Studies in Research Ethics no. 7

The Moral Roots of Prenatal Diagnosis

Ethical Aspects of the Early Introduction and Presentation of Prenatal Diagnosis in Sweden

Written by Christian Munthe

88 pages in English. Centre for Research Ethics, Göteborg 1996.


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Abstract

Motives put forward by specialists on prenatal diagnosis in support of this procedure when it was introduced in Swedish health care during the 1970's are described and analysed. The motives are set in relation later criticism of prenatal diagnosis as well as general bioethical issues.
Three motives are described: 1) Prenatal diagnosis is a tool for improving genetic counselling, thereby promoting the autonomy and reducing the anxieties of pregnant women who fear having children with some disorder or disease. 2) The point of prenatal diagnosis is to effect medical prevention by reducing the number of children born with diseases or disorders. 3) Prenatal diagnosis has an economic advantage in that it may save society from some of the costs involved in the care for disabled or retarded people.
These motives are found to communicate an unclear and partly inconsistent body of ethical values. First, complex ethical issues in connection with abortion were not addressed. Secondly, it is highly unclear how considerations of autonomy was weighed against considerations of well-being and economic aims. This unclear picture of the support of the autonomy of patients is also relevant when the economic motive is set in relation to accusations that prenatal diagnosis springs from similar moral values as eugenic policies of the past. Three interpretations of this motive are distinguished of which only one may actually support eugenic policies. However, even if the economic motive is interpreted in a very defensive way, it still expresses a tolerance of policymakers setting aside the autonomy of individual patients in order to achieve economic aims. It is argued that the expression of such tolerance can only be blocked by a clear willingness to actively fight any threat against the autonomy of patients, and that the expression of such an attitude is incompatible with the use of the economic motive.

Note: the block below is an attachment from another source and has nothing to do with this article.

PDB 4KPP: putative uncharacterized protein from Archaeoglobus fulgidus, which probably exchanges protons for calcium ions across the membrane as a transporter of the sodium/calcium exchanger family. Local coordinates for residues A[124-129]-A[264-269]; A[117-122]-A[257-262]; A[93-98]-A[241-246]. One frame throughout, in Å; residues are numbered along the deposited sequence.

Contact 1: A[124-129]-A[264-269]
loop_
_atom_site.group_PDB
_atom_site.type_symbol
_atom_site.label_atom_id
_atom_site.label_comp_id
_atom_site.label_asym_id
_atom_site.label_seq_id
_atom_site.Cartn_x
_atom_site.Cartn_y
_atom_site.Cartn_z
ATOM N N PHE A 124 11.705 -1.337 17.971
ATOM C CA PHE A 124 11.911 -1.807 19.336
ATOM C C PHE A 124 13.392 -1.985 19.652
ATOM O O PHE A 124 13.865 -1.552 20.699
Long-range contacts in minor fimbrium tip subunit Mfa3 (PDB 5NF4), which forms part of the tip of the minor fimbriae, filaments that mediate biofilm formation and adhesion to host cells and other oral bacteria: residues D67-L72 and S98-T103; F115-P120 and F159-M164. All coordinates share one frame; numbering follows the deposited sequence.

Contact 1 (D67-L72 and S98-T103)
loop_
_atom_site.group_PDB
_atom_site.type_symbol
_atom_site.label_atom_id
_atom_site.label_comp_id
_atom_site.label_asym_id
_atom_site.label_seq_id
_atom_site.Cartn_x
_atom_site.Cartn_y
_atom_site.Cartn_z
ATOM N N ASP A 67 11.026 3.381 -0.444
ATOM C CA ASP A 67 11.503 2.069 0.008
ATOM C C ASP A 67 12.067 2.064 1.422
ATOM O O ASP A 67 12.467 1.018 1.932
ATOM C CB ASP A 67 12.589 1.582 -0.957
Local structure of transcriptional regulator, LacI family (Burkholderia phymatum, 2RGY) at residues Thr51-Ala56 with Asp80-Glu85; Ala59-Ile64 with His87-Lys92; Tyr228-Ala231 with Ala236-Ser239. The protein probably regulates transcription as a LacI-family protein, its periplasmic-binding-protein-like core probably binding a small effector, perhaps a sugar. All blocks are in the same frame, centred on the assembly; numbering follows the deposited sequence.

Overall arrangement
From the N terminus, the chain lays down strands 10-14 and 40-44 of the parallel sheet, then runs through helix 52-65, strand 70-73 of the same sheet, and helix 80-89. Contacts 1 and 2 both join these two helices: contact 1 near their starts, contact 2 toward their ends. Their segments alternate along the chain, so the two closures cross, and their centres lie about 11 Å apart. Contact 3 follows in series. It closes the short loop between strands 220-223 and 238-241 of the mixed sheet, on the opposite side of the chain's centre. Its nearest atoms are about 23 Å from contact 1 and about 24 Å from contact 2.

Key words: bioethics, eugenics, genetic counselling, medical ethics, prenatal diagnosis, research ethics, selective abortion


Table of Contents

FOREWORD

 Chapter One
INTRODUCTION
 
 

Chapter Two
THE OFFICIAL VIEW: A TOOL FOR GENETIC COUNSELLING
 
  Chapter Three
THE PREVENTIVE AIM
 
  Chapter Four
THE ECONOMIC MOTIVE
 
  Chapter Five
Discussions of Ethical Aspects

 Chapter Six
CONCLUDING DISCUSSION

 REFERENCES

 INDEX



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